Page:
In fact, He doesn’t say anything about their giving except that she gave more than everybody. He doesn’t say why or with what attitude, or whether she should have, or shouldn’t have, or they should have, or shouldn’t have. Her outward action is all that you see. Nothing indicates that it is more/ or less good, bad, indifferent, humble, proud, selfish, unselfish than anybody else’s act. There is no judgment made on her act as to its true character. There is nothing said about her attitude or her spirit. She could be acting out of devotion. She could be acting out of love. She could be acting out of guilt. She could be acting out of fear. She could be acting out of pride. We don’t know because Jesus doesn’t say anything. He doesn’t say anything about the rich, doesn’t say anything about the widow, doesn’t draw any conclusions, doesn’t develop any principles, doesn’t command anything, doesn’t define anything. Why? Because none of that matters.
There’s only one comment that Jesus makes, and that is that she gave with her two copper coins relatively a great deal more than all the others because all the others gave out of their surplus, which means they had some left. She gave out of her poverty all she had to live on. That’s all there is. No comment that the Lord appreciated her. No comment that the Lord loved her or commended her. No comment that she was now in the Kingdom of God. No invitation to the disciples to reach in to their little money bags and go up there and throw in everything they had because it was good enough for the widow, it should be good enough for the disciples of Jesus.
Who among us would argue that it’s normative for God to expect you to give 100 percent of what you have so that you have absolutely nothing left and you are utterly and completely destitute? Anyone? Because that’s the only obvious principle here if you’re going to draw a principle. Besides, why would you inject the principle in giving in a context like this? This is no place to interject, “Oh by the way, a few words on giving.” What in the world does that have to do with anything? Jesus makes no comment about giving except that she gave more than everybody else relative to what she had. . No one’s attitude or spirit in the giving is discussed. And no principle regarding giving is drawn by our Lord. The narrative is not intended to deal with any of those matters. The reason the Lord doesn’t say anything about it is that’s not what it’s about. And if you look at the context before and after, this is all about the condemnation of wicked spiritual leaders and a corrupt religious system that is about to be destroyed. In fact, in verse 5, the passage immediately after this, some were talking about the temple, that it was adorned with beautiful stones and votive gifts, and He said, “As for these things which you’re looking at, the days will come in which there will be not one stone upon another which will not be torn down.”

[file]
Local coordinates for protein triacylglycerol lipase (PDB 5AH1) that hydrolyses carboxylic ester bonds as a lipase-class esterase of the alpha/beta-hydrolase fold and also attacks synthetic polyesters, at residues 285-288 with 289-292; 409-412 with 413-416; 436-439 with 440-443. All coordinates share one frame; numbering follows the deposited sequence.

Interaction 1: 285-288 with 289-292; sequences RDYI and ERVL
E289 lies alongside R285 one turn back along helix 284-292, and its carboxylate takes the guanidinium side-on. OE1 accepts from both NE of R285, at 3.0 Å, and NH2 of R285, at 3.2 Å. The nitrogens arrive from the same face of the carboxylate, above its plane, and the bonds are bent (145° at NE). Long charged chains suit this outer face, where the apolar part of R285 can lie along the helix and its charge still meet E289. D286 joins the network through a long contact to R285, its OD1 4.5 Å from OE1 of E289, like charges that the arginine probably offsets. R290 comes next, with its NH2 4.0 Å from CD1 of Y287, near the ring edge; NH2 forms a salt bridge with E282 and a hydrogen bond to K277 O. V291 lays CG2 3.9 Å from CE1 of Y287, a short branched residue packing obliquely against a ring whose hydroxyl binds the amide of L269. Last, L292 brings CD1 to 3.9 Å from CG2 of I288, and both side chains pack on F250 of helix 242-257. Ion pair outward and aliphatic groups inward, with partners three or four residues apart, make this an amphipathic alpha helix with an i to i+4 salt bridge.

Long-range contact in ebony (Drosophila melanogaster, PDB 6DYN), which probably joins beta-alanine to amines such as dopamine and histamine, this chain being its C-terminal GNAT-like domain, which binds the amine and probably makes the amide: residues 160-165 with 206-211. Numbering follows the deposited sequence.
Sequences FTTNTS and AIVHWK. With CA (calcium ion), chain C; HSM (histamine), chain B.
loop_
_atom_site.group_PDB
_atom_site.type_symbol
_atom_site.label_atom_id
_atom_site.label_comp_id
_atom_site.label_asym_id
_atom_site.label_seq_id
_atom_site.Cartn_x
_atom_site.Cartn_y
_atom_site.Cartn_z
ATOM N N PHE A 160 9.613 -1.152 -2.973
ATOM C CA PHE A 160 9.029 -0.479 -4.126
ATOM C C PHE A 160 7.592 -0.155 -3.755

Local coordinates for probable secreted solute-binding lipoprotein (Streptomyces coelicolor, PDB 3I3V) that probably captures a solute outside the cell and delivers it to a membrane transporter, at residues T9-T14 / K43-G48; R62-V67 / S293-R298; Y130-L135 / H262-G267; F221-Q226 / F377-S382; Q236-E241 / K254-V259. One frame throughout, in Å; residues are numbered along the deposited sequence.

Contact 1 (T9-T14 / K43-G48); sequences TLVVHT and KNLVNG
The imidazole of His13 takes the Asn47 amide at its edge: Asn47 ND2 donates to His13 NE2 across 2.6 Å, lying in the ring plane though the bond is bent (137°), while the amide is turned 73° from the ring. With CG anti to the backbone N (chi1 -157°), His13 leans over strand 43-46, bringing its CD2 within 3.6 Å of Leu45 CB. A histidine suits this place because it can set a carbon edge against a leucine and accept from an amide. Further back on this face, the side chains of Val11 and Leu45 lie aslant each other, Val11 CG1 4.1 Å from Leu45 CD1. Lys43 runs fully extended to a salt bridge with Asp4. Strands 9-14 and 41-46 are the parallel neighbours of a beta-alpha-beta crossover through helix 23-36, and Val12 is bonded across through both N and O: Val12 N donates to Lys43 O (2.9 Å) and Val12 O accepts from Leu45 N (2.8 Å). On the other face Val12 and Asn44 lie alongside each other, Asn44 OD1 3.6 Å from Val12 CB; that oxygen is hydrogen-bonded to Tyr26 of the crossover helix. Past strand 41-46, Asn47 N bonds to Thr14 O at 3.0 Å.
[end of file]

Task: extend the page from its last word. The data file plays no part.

So I think it’s pretty clear what this text is not about. This passage has nothing to do with Jesus commending a widow for giving much, and exhorting us to do likewise. That is nowhere in the text at all. That’s just made up. It doesn’t even have to do with giving at all, and I’ll make the case that this is not a obscure of difficult passage to understand. It’s not even a particularly deep or insightful observation, but rather is simple. In the midst of his pronouncements of judgment and woe Jesus saw a widow give more than everybody else. In other words, her involvement in religion cost her more than it cost anybody else because it cost her everything. That’s all it is. It’s just an observation which the disciplines weren’t confused about, as they didn’t even ask any questions about it.
Another thing to think about is that it seems the assumption in interpreting this as a model for Christian giving is that Jesus was pleased with what she did. But we don’t see that anywhere. It doesn’t say that at all. It doesn’t say that Jesus was pleased with her gift. It doesn’t say Jesus was pleased with her attitude or with the heart and mind that she gave this. It doesn’t say anything about His attitude at all, though I would make the case that if anything what this widow did in giving her two copper coins displeased Jesus immensely. I think it angered him and her giving this made his blood boil. When I consider my own life, as a Christian man who loves his God and cares for other people and cares about their needs, I have no tolerance for a morally bankrupt religious system that compels a poor, destitute widow who only had two coins left to buy her food for her next meal to give those two coins to said religious system.